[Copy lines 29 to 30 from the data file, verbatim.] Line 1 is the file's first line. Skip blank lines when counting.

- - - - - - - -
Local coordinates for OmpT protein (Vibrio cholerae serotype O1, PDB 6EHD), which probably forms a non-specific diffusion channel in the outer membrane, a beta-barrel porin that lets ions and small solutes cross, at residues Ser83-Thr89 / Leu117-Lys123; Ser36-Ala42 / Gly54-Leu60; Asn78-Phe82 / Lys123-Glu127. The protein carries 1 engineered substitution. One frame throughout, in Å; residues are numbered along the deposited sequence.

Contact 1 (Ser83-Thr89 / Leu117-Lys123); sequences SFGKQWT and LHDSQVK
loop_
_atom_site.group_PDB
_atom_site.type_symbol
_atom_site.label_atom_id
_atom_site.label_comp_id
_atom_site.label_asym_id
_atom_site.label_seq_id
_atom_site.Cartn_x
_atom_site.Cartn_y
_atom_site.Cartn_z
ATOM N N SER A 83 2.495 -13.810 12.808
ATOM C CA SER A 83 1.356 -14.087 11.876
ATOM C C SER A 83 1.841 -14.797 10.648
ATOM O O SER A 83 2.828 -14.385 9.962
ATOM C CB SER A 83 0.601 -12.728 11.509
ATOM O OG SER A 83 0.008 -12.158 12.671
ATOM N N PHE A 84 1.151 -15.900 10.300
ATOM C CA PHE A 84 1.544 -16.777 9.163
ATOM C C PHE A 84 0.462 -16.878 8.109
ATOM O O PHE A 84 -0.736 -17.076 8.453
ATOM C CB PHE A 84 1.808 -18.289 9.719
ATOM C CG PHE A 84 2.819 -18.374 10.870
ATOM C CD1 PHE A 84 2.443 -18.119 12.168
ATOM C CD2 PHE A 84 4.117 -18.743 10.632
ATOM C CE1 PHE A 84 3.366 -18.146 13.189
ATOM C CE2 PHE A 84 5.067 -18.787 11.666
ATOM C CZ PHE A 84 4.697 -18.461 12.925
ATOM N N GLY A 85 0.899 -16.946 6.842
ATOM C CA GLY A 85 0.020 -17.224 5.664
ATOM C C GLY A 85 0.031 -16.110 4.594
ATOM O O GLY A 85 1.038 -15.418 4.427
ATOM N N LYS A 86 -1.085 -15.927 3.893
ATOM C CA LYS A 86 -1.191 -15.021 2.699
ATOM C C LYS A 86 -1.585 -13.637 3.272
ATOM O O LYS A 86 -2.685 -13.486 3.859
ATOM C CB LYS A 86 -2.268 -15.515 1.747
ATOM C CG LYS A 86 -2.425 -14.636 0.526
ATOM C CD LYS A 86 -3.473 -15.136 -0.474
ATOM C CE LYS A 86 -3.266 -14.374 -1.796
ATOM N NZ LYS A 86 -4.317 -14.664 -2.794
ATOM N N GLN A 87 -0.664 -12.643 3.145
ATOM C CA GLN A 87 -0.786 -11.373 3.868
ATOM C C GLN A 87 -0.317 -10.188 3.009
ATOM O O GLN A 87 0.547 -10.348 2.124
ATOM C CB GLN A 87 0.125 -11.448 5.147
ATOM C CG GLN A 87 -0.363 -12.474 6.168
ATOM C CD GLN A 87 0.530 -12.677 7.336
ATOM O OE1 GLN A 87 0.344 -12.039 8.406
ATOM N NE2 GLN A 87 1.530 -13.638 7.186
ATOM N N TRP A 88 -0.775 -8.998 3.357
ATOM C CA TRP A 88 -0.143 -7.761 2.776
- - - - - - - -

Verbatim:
ATOM C CZ PHE A 84 4.697 -18.461 12.925
ATOM N N GLY A 85 0.899 -16.946 6.842